What is a typical day in your life like?
After praying Fajr, my children often lay back down. On most days I recite some Qur'an and then work after Fajr prayer. I love this time of the day, perhaps the only "me-time" that I get in the day, as the house is quiet and it allows me to give my work my best focus during those blessings-ridden morning hours

However, I am not super-energetic, so if I feel sleepy and need to take a nap during mid-morning or afternoon, I do that too. As an unschooling family, we are all quite flexible about these things, especially during Ramadan, which has been falling in the summer months. 

The children emerge from their rooms eventually, and continue with their current interests and projects after breakfast, be it crafting, Qur'an, building, reading/writing, art, creative play, or even fighting with each other like typical siblings! They also help me out with some chores now, such as laundry, de-cluttering, or clearing up. The older two often help me in the kitchen as well, e.g. to make their own sandwiches for lunch. 

In the meantime, as I engage with/sporadically guide/supervise them from a distance throughout the daylight hours, I keep returning to my desk to do my own work of the day too, which varies according to my schedule. The children keep coming and going from my room with their needs. 

On some days, however, I do just take a break and chill: I read articles online, or watch a few beneficial videos, without doing any writing, editing, social media, or emails. At this stage in my career, I write in one big spurt/go, after having mulled over a topic in my mind for a day or two (article ideas get planned out mostly in my head).

Alhamdulillah, since I love what I do, nothing among all of this actually even seems like "work" to me. :)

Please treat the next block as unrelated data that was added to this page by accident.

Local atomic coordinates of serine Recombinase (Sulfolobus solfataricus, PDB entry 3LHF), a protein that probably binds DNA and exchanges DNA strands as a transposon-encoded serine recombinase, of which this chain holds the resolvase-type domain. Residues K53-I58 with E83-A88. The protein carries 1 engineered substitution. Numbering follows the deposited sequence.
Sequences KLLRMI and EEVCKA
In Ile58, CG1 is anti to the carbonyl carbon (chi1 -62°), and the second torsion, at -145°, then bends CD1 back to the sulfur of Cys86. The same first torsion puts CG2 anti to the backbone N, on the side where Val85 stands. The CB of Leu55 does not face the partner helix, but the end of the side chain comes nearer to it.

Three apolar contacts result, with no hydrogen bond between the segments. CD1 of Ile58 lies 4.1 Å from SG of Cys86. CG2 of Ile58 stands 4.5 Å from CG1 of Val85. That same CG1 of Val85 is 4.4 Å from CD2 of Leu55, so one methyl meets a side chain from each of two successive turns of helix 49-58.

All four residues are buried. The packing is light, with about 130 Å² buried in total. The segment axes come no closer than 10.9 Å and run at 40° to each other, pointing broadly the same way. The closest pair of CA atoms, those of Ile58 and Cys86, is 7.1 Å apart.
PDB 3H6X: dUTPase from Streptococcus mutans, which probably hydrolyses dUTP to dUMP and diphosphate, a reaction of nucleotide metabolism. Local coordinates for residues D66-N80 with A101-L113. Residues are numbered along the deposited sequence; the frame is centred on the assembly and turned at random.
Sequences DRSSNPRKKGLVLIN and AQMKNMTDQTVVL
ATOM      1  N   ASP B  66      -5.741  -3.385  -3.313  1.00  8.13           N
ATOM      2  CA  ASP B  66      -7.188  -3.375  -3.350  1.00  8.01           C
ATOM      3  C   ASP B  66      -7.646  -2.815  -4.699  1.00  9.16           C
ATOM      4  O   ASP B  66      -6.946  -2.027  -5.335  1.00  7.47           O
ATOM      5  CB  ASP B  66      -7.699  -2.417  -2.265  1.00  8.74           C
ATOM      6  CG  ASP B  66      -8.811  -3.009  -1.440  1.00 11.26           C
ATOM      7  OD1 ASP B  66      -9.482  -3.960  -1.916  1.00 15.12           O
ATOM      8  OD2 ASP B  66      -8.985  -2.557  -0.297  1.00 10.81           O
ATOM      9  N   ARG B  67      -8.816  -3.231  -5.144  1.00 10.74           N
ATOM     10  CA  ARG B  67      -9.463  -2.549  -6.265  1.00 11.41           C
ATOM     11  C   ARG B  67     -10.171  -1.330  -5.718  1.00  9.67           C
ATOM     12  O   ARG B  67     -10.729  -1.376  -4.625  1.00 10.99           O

In the evenings, after my husband comes home from work, we usually go out together -- for errands, recreation, grocery shopping, and eating out (which is something we all love). We try to wind down by 10:30 p.m.  

Since we are unschoolers, the only difference between our routines on weekdays and weekends is that my husband is at home, sleeping in after Fajr, much to the children's delight (alhamdulillah). :)

What advice would you give to mothers who want to work from home while looking after their children?
I would suggest that they first alter their point of view about mothering, parenting, and homemaking. They should shed off cultural obligations, and not be too harsh on themselves as far as any permissible aspect of parenting, homemaking and cooking is concerned. 

Be flexible and open-minded, and as the Prophet ﷺ used to, they should always try to take the easier way out in worldly matters. A sandwich or one-pot pasta dish works just as well for a meal, as Indian curry with flatbread, or biryani; it just takes less time and hassle to prepare. 

Similarly, a home that is bursting with the activity and play of children throughout the day is not going to look like the photographs that we see on home decor magazine covers. And that is perfectly fine in the eyes of Allah. 

A work-from-home mother should stop apologising for her choices to others, find the routine that suits her most, and just do the best she can. Last but not least, she should not neglect her husband, and should talk to him openly about everything, & consult him in every matter. His support for her career is the practical lifeline for her success. 

A mother who wants to work from home in today's age should be grateful that she can work and also earn money now, without needing to leave the warm comfort, protection and privacy of her home. This was not a luxury afforded to the women of prior generations, who had to brave great odds and overcome huge challenges in order to work at jobs, if they needed money.

A work-from-home professional woman today, does not need to take a long, dragging commute to go to work at a workplace that involves mixing with male colleagues and involves other time-wasting office activities. 

I thank Allah every day that He guided me to unschool my children, and also enabled me to work from home, professionally; that He placed so much barakah in my efforts, which I could not have even imagined! Alhamdulillah! All taufeeq and guidance is solely from Him. May He accept our efforts.